Bream fishing tips and tricks

A little bit about bream

There are several species of bream that swim in Australian estuaries. In Victoria, black bream and yellow-fin bream are the two most commonly targeted bream species. Anglers love them because they're attractive fish, require a bit of skill to catch, put up a good fight, and taste great.

They're the kind of fish that offer just the right balance of challenge and reward that keep both kids and experienced anglers alike smiling.

Where to find bream

Black bream and yellow-fin bream are found in estuaries throughout Victoria. Black bream are also common along ocean foreshores and beaches making them easy to catch from a boat or from land.

Bream like hideouts in areas that are a bit sheltered from the current and where there is structure, cover, and readily available food. So, places like jetties, boat ramps, rock walls, pontoons, oyster racks, and areas with overhanging trees are good places to target when chasing bream with bait. It's worth noting that bream can be caught on lures in estuary shallows and targeting them here at high tide when it's a bit cloudy and there's a bit of wind can be very productive.

Fishing regulations

In Victoria, you need a fishing licence (unless you're exempt) to legally chase bream. Licences can be purchased online.

You can only catch and keep bream that are 28 cm or more in length, and you can only keep ten legal size bream on any one day. Click here for more information on the regulations.

Baits and lures

Bream are opportunistic feeders that eat a range of natural prey such as shellfish, prawns, octopus, and small fish like anchovy and sprat. When it comes to bait, they'll take sandworm, prawn, crab and bass yabbies, Man-made baits such as bread, chicken marinated in soy sauce (no joke - it makes a good berley slick and they love the smell), chicken gut, and haloumi cheese work well.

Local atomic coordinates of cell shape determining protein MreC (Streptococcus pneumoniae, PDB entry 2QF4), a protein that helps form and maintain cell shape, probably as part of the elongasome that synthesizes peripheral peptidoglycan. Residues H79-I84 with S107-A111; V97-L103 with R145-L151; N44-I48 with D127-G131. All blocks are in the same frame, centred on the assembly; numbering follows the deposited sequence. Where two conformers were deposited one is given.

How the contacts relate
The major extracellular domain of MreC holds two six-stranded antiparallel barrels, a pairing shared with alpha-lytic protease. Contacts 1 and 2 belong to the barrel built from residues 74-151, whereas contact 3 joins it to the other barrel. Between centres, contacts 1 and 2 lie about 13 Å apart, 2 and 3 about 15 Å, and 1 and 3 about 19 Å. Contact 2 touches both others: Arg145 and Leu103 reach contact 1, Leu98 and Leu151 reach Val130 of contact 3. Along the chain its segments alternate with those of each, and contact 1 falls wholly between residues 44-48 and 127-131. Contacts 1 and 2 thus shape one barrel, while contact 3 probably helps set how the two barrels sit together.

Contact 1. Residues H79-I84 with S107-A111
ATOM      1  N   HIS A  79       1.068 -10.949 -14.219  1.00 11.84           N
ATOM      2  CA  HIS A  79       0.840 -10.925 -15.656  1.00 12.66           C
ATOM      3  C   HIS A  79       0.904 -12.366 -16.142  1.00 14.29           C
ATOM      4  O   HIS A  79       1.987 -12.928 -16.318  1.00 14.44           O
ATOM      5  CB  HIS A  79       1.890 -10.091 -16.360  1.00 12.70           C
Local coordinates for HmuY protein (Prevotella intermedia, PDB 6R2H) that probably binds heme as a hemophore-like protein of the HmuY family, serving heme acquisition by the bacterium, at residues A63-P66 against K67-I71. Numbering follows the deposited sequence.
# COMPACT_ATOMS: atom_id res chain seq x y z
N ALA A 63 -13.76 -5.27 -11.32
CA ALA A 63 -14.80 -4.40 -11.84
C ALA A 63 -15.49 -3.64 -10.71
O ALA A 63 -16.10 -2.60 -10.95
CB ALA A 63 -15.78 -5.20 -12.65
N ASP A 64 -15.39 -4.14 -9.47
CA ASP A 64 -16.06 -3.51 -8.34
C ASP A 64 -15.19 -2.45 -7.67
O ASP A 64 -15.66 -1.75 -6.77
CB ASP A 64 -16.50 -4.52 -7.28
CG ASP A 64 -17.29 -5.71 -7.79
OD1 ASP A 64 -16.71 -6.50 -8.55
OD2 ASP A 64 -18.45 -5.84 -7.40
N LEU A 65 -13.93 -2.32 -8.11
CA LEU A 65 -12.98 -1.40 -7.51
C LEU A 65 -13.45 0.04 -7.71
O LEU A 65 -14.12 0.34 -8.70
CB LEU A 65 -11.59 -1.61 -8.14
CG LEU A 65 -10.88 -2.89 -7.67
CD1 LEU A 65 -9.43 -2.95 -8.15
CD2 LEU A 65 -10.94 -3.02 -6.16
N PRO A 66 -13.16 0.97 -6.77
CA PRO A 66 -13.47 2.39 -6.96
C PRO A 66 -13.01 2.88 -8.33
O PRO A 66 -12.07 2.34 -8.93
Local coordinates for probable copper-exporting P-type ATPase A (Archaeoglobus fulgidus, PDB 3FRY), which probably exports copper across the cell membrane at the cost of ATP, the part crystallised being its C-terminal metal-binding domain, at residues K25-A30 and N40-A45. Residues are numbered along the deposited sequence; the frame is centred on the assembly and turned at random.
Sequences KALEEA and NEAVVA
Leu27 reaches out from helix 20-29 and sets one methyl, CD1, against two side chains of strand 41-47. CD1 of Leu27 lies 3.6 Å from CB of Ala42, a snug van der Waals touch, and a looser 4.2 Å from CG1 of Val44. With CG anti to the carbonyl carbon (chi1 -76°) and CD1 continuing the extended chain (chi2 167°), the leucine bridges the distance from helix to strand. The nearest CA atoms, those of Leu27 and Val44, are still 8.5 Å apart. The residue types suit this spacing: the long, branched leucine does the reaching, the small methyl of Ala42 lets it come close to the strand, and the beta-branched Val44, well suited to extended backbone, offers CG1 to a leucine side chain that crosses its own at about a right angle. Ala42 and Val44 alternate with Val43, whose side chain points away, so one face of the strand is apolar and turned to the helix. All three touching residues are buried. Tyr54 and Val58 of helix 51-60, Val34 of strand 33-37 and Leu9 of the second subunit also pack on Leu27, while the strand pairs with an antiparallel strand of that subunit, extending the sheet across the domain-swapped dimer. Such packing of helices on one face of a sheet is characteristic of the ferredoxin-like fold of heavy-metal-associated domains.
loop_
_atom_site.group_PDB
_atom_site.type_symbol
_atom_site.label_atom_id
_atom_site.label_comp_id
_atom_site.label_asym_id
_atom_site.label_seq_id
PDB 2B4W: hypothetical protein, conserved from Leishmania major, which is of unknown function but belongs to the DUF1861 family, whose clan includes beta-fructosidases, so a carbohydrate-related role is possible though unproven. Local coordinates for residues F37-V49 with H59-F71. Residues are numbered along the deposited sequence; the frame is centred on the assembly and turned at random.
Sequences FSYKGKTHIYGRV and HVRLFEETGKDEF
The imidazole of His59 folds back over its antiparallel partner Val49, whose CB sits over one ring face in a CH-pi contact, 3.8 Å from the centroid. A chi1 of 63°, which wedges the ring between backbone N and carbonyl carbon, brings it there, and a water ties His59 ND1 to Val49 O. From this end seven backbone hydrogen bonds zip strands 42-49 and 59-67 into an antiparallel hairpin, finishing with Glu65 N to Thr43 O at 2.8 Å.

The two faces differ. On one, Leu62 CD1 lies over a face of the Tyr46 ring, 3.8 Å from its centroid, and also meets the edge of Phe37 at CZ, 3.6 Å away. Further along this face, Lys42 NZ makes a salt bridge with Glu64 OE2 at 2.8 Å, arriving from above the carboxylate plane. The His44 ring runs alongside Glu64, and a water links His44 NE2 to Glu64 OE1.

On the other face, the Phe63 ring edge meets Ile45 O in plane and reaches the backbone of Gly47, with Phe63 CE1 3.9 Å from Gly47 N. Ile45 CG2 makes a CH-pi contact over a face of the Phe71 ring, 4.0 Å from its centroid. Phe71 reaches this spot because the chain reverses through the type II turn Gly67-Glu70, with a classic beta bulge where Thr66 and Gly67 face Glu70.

Once you've found a good spot where bream are likely to be, using a little berley can be a good way of enticing them to take your bait. If you use berley, just remember that it's illegal to use mammal blood or offal as berley. A good option is to berley with a little of the bait you're using on your hook.

Fishing for bream on lures has become very popular and there are a wide range of options on the market. Selecting lures depends on a whole range of factors, however, you can use both soft plastics and hard plastic lures.

If you're chasing bream with soft plastics there's two main ways to catch them. When the bream are sitting high in the water under structure such as a bridge or pontoon, then using a lightly weighted jig head and drifting the lure slowly past the hot spots is a good option. If the fish are holding deep, fishing a heavy jig head is going to help get the lure down into the strike zone.

When it comes to hard plastic lures, there are three key types: bibbed lures, surface lures, and lipless lures. With each lure, using a slightly different retrieval method after casting is needed to get the best results. Straight retrieves and slow roll retrieves work well with lipless lures, 'walk the dog' style retrieves that make the lure travel in a zig zag path can be a good for surface lures, and slow and steady retrieves with the odd twitch thrown in can work well with bibbed lures.


One of the best things about bream is that you don't need to get anything too complicated or expensive.

A 7ft, 2-4kg spinning rod paired with a 1000-2000 sized reel with a five pound braid and 4lb leader is a good outfit to target bream with.

It's worth noting that if you're fishing off a jetty or location where you need to lift the fish out the water you should use a net otherwise you risk breaking it off.

Responsible fishing handling

If you catch a fish, it's important you handle it responsibly to minimise stress and maximise its chance of survival if you intend to release it.

We would recommend that:

  • You handle the fish with wet hands or a wet towel (a good option for fish with spiky fins) on a cool, wet surface.
  • Remove hooks as cleanly as possible using a hook remover or long nosed pliers.
  • If the fish is hooked deeply in the mouth or stomach, leave the hook where it is and cut the line as close as possible to hook.
  • When possible, remove the hook while the fish is still in the water.
  • Hold the fish gently and move it forward to force water through its gills until it has revived and is able to swim normally.

If the fish is of legal size and you intend to keep it, we recommend that you:

  • Dispatch it immediately.
  • Ice them and store them away from sunlight, preferably in a moist bag or cooler.

For more information on responsible fish handling visit our responsible fishing behaviours web page.